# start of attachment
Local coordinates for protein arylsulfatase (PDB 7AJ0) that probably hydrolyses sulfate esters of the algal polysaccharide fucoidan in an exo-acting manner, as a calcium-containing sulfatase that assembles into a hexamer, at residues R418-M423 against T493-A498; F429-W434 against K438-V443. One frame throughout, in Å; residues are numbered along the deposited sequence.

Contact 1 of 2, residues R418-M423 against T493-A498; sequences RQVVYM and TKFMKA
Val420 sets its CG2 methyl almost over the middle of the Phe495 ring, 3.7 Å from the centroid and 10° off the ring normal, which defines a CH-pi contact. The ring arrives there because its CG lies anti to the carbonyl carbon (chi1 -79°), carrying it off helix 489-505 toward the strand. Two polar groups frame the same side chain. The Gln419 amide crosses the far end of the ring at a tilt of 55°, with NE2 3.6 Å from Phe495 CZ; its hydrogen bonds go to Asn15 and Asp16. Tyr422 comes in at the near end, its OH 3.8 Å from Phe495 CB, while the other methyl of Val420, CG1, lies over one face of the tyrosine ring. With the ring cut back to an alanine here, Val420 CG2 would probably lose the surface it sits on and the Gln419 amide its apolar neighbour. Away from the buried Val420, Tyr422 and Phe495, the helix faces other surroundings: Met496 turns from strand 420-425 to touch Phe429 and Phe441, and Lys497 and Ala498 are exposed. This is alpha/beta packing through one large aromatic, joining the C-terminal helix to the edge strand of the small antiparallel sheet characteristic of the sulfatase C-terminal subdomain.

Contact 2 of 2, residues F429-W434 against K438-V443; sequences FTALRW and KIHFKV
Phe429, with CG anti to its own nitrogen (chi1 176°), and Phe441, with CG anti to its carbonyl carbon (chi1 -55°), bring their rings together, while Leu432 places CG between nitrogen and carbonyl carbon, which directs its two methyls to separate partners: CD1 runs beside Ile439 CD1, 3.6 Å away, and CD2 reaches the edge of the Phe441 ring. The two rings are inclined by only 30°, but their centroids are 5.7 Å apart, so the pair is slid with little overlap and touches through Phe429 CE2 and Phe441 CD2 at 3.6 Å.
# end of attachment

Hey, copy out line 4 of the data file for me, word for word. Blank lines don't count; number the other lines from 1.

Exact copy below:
Contact 2 of 2, residues F429-W434 against K438-V443; sequences FTALRW and KIHFKV